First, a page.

Blockchain is the new cloud
Jonas Simanavicius, co-founder and CTO of Syntropy, speaks to Capacity’s Abigail Opiah about how the company is using blockchain technology to provide SDN internet and security
Syntropy built a new internet layer on top of existing networks – an overlay where encryption, fault tolerance and optimised performance are automatically enabled.
Its technology is compatible with the current public internet, which has been used to improve the performance of Minecraft servers and establish optimised blockchain infrastructure.
Simanavicius says that there are several instances where blockchain is required to achieve the company’s vision.
“The only way to have a decentralised and public layer of connectivity where people will not have any third party or trusted party to trust with their data or to facilitate their connection is blockchain,” he adds.
“This is because blockchain is currently the only known centralised compute platform. Therefore, we are launching our blockchain, which will facilitate the creating of connections as well as storing your connection data related to what connections you have with the network integration, and that data is stored encrypted so that only you can read it.”
Syntropy started about three years ago as a distributed content delivery network and the more the company dug deeper into internet technologies, it found more problems with internet protocols, which led to the discovery of new ways to improve the internet as a whole.
While the early release of its product was announced in January 2021, the company has already attracted heavy-duty star power. Investors spanning current and former executives at Fortune 500 companies, financial innovators and early-stage blockchain investors have privately backed it.
“With the help of a public blockchain, we are allowing customers to be in full control of their data, in transit also – then we make encrypted connections as well as how they make the connection,” Simanavicius reveals.
“Previously you needed to trust either your software provider, certificate provider or some third-party provider, but with blockchain, you can provide a completely trustless connectivity layer to facilitate connections.”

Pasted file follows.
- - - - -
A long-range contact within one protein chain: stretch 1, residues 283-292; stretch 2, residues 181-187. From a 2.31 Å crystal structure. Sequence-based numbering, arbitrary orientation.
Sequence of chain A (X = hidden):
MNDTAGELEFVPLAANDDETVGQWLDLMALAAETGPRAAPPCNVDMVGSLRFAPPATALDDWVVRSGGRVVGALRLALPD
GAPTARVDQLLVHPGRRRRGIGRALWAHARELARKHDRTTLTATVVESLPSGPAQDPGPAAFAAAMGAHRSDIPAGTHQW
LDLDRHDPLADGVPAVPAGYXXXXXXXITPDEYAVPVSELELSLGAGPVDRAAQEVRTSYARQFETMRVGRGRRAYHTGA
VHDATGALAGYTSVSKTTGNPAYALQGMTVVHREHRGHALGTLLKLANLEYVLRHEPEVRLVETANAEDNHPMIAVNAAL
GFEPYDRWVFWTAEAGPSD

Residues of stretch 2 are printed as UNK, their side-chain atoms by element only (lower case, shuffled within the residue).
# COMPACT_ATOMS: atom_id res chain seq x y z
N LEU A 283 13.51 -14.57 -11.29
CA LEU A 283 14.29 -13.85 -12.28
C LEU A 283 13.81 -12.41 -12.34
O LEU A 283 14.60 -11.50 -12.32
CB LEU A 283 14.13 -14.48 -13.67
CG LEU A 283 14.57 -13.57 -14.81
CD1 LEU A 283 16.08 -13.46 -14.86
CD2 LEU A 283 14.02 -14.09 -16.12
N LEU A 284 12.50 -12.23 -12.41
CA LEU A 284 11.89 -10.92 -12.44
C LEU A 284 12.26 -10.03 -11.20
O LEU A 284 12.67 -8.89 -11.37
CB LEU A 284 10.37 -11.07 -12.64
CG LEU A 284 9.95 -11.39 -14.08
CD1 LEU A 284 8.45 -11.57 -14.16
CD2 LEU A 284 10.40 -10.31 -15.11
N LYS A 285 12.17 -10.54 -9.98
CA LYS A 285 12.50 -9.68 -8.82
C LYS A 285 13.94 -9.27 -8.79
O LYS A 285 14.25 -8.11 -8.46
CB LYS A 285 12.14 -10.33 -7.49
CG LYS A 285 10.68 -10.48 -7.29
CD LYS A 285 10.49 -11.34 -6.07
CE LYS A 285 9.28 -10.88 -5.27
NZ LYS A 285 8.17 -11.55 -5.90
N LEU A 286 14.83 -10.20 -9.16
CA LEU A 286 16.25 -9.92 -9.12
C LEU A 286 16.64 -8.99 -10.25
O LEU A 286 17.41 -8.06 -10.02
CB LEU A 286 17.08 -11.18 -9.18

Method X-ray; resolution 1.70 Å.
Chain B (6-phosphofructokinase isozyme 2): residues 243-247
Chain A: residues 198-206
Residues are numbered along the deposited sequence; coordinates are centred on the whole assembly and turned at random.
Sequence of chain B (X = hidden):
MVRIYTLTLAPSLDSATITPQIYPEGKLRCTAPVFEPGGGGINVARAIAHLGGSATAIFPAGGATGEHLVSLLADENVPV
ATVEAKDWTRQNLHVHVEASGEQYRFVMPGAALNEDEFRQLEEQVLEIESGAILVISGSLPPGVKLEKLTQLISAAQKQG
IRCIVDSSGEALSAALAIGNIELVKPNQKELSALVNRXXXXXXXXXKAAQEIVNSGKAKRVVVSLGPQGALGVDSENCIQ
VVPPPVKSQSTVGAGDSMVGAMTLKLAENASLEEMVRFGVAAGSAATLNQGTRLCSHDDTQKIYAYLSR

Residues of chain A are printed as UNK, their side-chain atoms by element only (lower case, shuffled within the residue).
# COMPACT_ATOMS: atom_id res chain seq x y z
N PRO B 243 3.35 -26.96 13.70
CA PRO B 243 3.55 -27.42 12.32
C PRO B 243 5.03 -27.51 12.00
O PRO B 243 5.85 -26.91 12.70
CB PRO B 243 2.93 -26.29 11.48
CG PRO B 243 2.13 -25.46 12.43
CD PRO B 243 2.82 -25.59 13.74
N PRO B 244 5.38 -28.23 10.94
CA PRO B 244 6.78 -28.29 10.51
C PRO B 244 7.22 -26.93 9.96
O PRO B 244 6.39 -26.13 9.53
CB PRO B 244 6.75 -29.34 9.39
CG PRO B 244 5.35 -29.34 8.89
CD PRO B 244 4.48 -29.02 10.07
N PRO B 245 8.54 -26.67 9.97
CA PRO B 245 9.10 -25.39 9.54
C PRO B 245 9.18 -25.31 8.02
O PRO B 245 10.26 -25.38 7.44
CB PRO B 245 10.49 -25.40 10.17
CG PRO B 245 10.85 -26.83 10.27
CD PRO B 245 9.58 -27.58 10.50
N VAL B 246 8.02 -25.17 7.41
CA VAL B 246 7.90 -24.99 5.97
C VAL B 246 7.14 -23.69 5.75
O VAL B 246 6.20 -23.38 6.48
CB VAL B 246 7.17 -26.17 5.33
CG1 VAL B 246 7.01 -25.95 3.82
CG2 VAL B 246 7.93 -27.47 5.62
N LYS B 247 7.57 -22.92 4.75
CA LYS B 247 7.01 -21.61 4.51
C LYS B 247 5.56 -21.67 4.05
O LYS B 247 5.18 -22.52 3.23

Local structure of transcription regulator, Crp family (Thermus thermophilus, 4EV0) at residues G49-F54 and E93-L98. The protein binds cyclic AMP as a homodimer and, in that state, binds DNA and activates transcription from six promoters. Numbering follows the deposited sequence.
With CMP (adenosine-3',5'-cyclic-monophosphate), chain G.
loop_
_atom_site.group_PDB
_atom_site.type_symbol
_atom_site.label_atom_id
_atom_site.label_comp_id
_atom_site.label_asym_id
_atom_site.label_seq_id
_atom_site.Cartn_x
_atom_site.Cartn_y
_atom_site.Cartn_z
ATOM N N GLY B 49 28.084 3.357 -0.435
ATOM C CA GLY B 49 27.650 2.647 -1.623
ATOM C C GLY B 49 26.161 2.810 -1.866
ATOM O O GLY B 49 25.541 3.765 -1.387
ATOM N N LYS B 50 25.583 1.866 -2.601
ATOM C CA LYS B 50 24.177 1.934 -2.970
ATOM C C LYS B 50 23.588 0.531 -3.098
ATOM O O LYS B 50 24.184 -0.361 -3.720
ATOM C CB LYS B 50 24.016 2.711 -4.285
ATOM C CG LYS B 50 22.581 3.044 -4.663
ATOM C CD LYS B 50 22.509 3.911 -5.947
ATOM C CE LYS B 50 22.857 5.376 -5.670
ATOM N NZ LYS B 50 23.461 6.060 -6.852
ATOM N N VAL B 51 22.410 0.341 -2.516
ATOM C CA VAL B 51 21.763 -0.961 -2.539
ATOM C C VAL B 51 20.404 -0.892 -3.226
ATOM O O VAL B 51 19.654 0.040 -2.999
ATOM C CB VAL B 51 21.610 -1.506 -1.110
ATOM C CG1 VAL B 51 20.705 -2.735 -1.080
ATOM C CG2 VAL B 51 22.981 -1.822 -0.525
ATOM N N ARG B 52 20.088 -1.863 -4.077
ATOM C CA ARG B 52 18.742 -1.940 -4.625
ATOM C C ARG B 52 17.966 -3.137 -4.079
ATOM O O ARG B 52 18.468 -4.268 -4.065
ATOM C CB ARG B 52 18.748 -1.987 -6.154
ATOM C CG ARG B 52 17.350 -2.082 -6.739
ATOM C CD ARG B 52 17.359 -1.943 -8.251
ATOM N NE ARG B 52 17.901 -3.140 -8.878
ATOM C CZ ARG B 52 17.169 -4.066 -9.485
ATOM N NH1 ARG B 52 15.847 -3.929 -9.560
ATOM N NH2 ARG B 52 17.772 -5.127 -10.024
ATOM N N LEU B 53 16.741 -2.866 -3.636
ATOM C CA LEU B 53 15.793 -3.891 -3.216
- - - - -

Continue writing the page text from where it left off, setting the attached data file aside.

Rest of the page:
Simanavicius eagerly adds that this new layer of the internet creates secure connections without any third-party involvement and in a completely prestigious way, which then leads to data becoming encrypted.
“Another key feature is the optimisation. Because we use blockchain and the token, we can grow the network of routers all around the world,” he says.
“It means that if it’s faster to send data from London to New York or through another server in Miami, our technology automatically does that.”
The company also has an offering called Syntropy Stack, a collection of technology and tools that allows individuals to build and deploy applications on Syntropy, with all connections optimised-for-performance and encrypted-by-default.
It is compatible across millions of devices and services, including cloud, on-premise and edge infrastructure, and it gives every developer the power and control to build on Syntropy’s unifying layer.
The future of the internet infrastructure
Syntropy has already formalised relationships with tech giants like Cisco and is in pilot projects with many others.
“With a public blockchain, as long as the blockchain is up and running, you are going to have your connectivity layer – it’s 100% uptime trust, and security,” adds the company’s founder and CTO.
“Also, because this technology is open and everyone can use it, as long as they can use the blockchain, it makes the internet a public utility; and it is a fast and secure instrument because now when you get internet, you get the access to it.
“When you use products and the product used is cloud, they invest billions to their infrastructure to make it work well. However, the power of the internet and the split between the bandwidth of cheap providers versus high-quality providers are all now run by businesses.”
Simanavicius says this technology allows Syntropy to transform the internet into an optimised and secure public utility. The company launched the software-as-a-service version of its latest technology and it is production-ready.
Simanavicius recalls that last year, a lot of companies, developers and engineers were sceptical about blockchain, saying it was slow and didn’t work.
“A year later, and now you can write software on blockchain and can completely launch decentralised applications. Now we see more enterprises and engineers very interested because now they understand that you can have a working solution on blockchain,” he starts to conclude.
“I saw a fundamental shift and now huge software can be deployed on blockchain and work well. I can, therefore, only imagine what will happen in the next few years. I predict that developers will write decentralised applications deployed on blockchain that people will use and pay for using the blockchain.”